Diogenes: Let's Get Cynical
For anyone witness to the delightful proliferation of online meme pages dedicated to Classical Studies, Diogenes is a familiar face. Countless memes cross my own path on Twitter and Instagram where Diogenes rebukes Plato with a chicken, proclaiming, “BEHOLD, A MAN.” Other memes will play on his more unfortunate infamy as someone who will defecate and urinate in public. In every sense, he seems to be a man of legend and rumor. Regardless, he has become a beloved figure online, and — for myself —offline.
Near the end of 2022, I conducted a Twitter poll and invited non-Classicists, amateurs and professionals alike to answer a simple question: who was your favorite classical Athenian philosopher? I had four choices—a debilitatingly small group to choose from, but an inviting sum for those who did not know much beyond a few big names. The choices consisted of (from first to last) Plato, Diogenes, Aristotle, and Socrates. Already I had a hunch that Diogenes would come out on top.
As a 23 year old, the people I surround myself with tend to be the same people who find niche online social spheres with their own sort of meme collections; a kind of online set of cultural artefacts. The online Classics community is no different, but it would be an understatement to say that Classics memes are a niche thing online. One of the biggest Classics accounts online, Classical Studies Memes for Hellenistic Teens (@CSMFHT on Twitter) has almost half a million followers, and they themselves have introduced thousands of people — Classicists and non—to Diogenes.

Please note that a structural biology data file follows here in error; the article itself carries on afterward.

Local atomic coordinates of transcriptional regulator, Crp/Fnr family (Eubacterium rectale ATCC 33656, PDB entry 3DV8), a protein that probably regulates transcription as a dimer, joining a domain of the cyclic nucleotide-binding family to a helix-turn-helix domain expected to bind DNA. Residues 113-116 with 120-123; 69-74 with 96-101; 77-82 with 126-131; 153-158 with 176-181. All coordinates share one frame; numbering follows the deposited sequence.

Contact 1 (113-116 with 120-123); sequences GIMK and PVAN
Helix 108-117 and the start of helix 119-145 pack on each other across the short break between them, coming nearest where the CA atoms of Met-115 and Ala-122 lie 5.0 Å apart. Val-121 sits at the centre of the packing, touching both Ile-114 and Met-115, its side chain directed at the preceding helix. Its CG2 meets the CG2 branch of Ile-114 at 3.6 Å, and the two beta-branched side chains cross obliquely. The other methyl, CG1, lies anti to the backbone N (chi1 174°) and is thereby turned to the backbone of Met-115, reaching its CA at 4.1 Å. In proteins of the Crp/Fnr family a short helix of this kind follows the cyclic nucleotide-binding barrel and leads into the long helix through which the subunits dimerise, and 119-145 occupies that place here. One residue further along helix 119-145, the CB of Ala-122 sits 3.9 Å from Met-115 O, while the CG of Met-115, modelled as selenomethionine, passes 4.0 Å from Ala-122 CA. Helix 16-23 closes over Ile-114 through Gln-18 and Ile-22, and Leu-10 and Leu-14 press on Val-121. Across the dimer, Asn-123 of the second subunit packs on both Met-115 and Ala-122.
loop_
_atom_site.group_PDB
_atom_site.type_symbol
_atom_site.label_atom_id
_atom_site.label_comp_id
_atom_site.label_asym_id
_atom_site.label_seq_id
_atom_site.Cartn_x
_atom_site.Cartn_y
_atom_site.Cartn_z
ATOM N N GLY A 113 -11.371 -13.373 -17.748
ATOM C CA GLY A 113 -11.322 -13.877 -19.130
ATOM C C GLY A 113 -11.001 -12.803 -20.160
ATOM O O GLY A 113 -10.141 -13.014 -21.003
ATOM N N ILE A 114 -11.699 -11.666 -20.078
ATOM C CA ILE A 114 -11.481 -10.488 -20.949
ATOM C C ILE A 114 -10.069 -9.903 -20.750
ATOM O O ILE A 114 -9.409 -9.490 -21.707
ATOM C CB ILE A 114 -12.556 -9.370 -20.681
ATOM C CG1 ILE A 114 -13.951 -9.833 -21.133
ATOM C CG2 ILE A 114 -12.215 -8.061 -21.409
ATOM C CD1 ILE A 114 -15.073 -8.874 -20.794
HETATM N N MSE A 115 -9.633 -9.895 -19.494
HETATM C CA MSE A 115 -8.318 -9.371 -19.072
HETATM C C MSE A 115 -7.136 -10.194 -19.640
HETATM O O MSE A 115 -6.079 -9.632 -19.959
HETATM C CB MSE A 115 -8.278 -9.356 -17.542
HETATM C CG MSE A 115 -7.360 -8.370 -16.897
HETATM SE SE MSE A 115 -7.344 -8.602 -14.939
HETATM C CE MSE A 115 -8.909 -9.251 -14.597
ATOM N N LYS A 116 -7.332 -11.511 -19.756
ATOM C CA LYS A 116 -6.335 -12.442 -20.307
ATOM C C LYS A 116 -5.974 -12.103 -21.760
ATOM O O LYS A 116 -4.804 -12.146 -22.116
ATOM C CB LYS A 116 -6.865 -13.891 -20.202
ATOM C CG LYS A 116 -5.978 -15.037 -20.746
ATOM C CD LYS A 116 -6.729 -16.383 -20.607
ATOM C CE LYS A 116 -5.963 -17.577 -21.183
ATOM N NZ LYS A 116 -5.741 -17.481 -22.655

My hunch turned out to be well-founded. Out of some of the most influential figures in the classical philosophical canon, Diogenes of Sinope came out on top. The same man who, according to Diogenes Laertius, spat in the face of a rich man in his own home, for it was the only dirty spot in the house.
Myself? Well, I couldn’t disagree with the results. I minored in philosophy in my undergraduate degree, exposing myself to Plato and Aristotle in healthy doses. I loved and still love Plato; his dialogues are fun and, compared to Aristotle, easy to read. But Diogenes scratches an itch I’ve always had in studying history, theology, and philosophy:
I simply love subversion.
The Old Testament is full of subversive folks, with poverty-stricken prophets who speak the truth even when their own community disowns them. As someone who has an interest in studying the early history of leftists in the US, subversion is the name of the game, with anarchists ending up in jail for handing out free food without a license and socialists getting into streetfights with cops.
Subversive people live contrary to unjust and unwanted societal mores and are honest about the state of society around them. Often, subversive people are punished by the state, either for their actions or simply because of their existence. I think this is an excellent reason to prefer Diogenes.